354. Telegram From the Embassy in Iran to the Department of State0

8. Baghdad for Special Office. Prime Minister called me to his office July 1 to inform me of resolutions adopted by Fourth Conference of Organization of Petroleum Exporting Countries (OPEC) which being given to press today.1 Amini stated he wished to reassure me that GOI’s support resolutions in no way implied attack on oil consortium or suggestion oil agreement2 should be modified. He said relations between GOI and consortium were very good and Iran in fact had exercised moderating influence in OPEC councils in preparation of resolutions.

Prime Minister mentioned that Iran and Saudi Arabia had been designated to negotiate with oil companies to give effect to resolutions. He regarded this as favorable factor ensuring moderate approach. He pointed out this connection that negotiations need not be completed within specified time and that they would be conducted in unhurried and friendly spirit. Prime Minister also mentioned that Page3 of Esso had been previously apprised of content of resolutions in New York.

Essential points of resolutions call for (1) initiation “forthwith” of negotiations with oil companies to ensure that oil produced in member countries shall be paid for on basis of posted price no lower than that prior to August 1960; (2) development of formula whereunder oil royalty payments shall be fixed at “uniform rate” and shall not be treated as credit against income tax liability; (3) elimination by member countries of any contribution to the marketing expenses of the companies concerned.

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While Amini’s statement sincere and is encouraging insofar as GOI relations with oil consortium are concerned, it is clear that fundamental and far-reaching character of resolutions will have sharp impact on member companies of oil consortium as well as other segments of international oil industry.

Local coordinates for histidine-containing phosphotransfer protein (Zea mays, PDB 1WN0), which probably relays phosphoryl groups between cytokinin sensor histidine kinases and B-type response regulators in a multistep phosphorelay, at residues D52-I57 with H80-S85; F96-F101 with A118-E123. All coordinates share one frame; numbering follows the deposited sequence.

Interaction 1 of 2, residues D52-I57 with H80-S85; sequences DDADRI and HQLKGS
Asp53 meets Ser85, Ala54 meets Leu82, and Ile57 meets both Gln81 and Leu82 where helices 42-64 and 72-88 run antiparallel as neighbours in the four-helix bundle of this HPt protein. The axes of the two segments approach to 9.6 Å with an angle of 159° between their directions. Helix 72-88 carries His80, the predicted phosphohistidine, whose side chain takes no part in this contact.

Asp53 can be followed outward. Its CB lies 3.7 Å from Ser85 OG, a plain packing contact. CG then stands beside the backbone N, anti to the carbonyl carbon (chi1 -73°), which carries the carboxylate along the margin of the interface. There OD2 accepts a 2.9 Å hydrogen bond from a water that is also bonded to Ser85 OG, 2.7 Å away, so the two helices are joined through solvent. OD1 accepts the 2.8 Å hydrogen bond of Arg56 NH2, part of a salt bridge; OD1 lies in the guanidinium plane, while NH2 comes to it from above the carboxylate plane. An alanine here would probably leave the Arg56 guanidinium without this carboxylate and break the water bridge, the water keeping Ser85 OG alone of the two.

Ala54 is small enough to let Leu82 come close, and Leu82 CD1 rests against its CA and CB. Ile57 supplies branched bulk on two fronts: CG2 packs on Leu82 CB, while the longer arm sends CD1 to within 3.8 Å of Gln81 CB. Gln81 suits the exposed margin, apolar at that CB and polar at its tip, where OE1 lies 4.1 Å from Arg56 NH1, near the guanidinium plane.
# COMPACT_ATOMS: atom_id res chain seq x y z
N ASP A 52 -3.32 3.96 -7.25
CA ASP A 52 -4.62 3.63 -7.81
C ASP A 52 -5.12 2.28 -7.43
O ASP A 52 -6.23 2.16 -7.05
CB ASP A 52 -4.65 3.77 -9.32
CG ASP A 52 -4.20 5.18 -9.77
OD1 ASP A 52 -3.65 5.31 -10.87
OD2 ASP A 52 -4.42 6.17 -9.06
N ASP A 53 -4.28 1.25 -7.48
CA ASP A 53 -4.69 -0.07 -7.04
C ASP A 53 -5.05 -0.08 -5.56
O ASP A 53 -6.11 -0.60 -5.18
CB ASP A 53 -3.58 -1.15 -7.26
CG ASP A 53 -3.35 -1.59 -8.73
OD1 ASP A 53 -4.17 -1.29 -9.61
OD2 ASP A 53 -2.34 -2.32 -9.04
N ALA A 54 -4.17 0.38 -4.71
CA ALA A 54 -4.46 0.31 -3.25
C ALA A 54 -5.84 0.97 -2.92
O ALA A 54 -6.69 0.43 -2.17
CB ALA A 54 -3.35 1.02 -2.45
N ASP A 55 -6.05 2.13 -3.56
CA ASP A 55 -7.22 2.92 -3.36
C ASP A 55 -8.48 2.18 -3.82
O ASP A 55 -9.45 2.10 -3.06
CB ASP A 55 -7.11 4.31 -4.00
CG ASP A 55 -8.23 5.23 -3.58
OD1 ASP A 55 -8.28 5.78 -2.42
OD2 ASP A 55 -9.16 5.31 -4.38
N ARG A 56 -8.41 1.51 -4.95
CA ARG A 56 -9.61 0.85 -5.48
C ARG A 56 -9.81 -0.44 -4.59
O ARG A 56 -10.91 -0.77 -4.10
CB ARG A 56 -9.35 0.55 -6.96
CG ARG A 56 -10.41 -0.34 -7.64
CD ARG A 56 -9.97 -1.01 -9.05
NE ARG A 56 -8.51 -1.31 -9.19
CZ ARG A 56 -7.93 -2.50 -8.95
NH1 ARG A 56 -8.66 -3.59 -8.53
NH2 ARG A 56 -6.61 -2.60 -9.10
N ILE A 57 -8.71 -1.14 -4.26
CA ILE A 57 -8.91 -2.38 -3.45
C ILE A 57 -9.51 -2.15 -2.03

Full text resolutions and press release follow by pouch.

  1. Source: Department of State, Central Files, 800.2553/7-262. Confidential. Repeated to Baghdad, Benghazi, Caracas, Djakarta, Jidda, Kuwait, London, and Tripoli. The source text bears the handwritten notation: “File. No Action. 7/9/62” by William Van Dusen (FSD).
  2. Reference is to the resolutions (IV-30-IV-36) adopted at the Fourth Conference of the Organization of Petroleum Exporting Countries in Geneva, June 4, made public on July 2. The texts are in enclosure 1 to airgram A-10 from Caracas, July 3. (Ibid., 800.2553/7-362)
  3. An agreement, effective October 29, 1954, between a consortium of eight U.S., Netherlands, British, and French international companies and the Government of Iran, which resolved the longstanding Iranian oil controversy, and signed by the Shah. See Foreign Relations, 1952-1954, vol. X, p. 1049, footnote 3, and p. 1053, footnote 1.
  4. Howard W. Page, Vice President of Standard Oil Company of New Jersey.